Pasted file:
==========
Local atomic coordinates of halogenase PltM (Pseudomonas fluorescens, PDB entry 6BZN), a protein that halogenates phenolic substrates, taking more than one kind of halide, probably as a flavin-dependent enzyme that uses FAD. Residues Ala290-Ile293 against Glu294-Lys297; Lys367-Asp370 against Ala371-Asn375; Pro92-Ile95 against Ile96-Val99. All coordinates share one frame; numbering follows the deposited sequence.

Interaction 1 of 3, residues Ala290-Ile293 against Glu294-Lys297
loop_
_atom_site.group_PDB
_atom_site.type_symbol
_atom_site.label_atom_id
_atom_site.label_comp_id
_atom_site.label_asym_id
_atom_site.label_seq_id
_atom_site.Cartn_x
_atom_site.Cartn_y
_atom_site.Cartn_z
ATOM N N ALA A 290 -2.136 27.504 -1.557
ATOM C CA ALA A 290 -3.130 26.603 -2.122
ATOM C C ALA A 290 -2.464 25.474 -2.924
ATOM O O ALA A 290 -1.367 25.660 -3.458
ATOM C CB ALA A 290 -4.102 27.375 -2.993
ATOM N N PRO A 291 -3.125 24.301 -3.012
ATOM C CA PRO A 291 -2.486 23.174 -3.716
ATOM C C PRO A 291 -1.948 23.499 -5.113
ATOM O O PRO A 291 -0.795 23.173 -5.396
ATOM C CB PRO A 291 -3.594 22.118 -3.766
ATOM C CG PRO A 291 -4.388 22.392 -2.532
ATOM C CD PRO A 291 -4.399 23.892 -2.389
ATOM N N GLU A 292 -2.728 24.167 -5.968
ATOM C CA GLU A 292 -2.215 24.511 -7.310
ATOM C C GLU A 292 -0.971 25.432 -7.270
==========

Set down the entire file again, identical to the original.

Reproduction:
Local atomic coordinates of halogenase PltM (Pseudomonas fluorescens, PDB entry 6BZN), a protein that halogenates phenolic substrates, taking more than one kind of halide, probably as a flavin-dependent enzyme that uses FAD. Residues Ala290-Ile293 against Glu294-Lys297; Lys367-Asp370 against Ala371-Asn375; Pro92-Ile95 against Ile96-Val99. All coordinates share one frame; numbering follows the deposited sequence.

Interaction 1 of 3, residues Ala290-Ile293 against Glu294-Lys297
loop_
_atom_site.group_PDB
_atom_site.type_symbol
_atom_site.label_atom_id
_atom_site.label_comp_id
_atom_site.label_asym_id
_atom_site.label_seq_id
_atom_site.Cartn_x
_atom_site.Cartn_y
_atom_site.Cartn_z
ATOM N N ALA A 290 -2.136 27.504 -1.557
ATOM C CA ALA A 290 -3.130 26.603 -2.122
ATOM C C ALA A 290 -2.464 25.474 -2.924
ATOM O O ALA A 290 -1.367 25.660 -3.458
ATOM C CB ALA A 290 -4.102 27.375 -2.993
ATOM N N PRO A 291 -3.125 24.301 -3.012
ATOM C CA PRO A 291 -2.486 23.174 -3.716
ATOM C C PRO A 291 -1.948 23.499 -5.113
ATOM O O PRO A 291 -0.795 23.173 -5.396
ATOM C CB PRO A 291 -3.594 22.118 -3.766
ATOM C CG PRO A 291 -4.388 22.392 -2.532
ATOM C CD PRO A 291 -4.399 23.892 -2.389
ATOM N N GLU A 292 -2.728 24.167 -5.968
ATOM C CA GLU A 292 -2.215 24.511 -7.310
ATOM C C GLU A 292 -0.971 25.432 -7.270